The study sample comprised 11 patients with chronic constipation due to total colonic inertia. Mean ± SD age was 42.8 ± 6.6 years (age range, 36-54 years); 7 were women, and 4 were men. The duration of constipation varied from 12 to 26 years (mean ± SD, 16.8 ± 7.2 years). Stool frequency was less than once per week. All patients used enemas, laxatives, and digitation to induce defecation. Results of laboratory workups were unremarkable. Findings from proctoscopy, colonoscopy, and barium enema studies were normal. Colonic transit studies were performed using 20 radiopaque markers administered to the patients with a normal diet and no laxatives.12 Daily abdominal radiographs were performed for 1 week, and the number of markers in the right colon, the left colon, and the rectosigmoid area was assessed. Study subjects were selected from a population that was scheduled for total colectomy because of colonic inertia that had failed to respond to medical measures.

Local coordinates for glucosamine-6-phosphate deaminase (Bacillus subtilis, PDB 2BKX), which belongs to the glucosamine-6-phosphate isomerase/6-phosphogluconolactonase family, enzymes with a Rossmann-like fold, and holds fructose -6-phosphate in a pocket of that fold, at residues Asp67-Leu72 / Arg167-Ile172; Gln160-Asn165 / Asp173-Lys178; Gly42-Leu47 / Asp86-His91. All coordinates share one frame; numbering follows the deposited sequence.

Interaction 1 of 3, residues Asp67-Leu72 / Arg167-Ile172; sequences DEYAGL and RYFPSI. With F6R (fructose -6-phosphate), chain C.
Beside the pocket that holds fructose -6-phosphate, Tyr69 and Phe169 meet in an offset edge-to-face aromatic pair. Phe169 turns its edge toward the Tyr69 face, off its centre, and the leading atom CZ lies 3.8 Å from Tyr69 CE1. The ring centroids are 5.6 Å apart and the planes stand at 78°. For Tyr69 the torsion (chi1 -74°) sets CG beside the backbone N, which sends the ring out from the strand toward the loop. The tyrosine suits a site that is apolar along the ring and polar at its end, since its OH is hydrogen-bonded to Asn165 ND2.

Eight subjects acted as controls (5 women and 3 men; mean ± SD age, 40.6 ± 5.8 years; age range, 34-52 years). They had no gastrointestinal complaints in the past or at the time of presentation, and they had normal stool frequency. The colon was exposed during operative repair of huge abdominal incisional hernia in 7 patients and during laparotomy for removal of a mesenteric cyst in 1 patient.
All subjects gave their informed consent before being enrolled in the study. Our Faculty Review Board and Ethics Committee approved the study.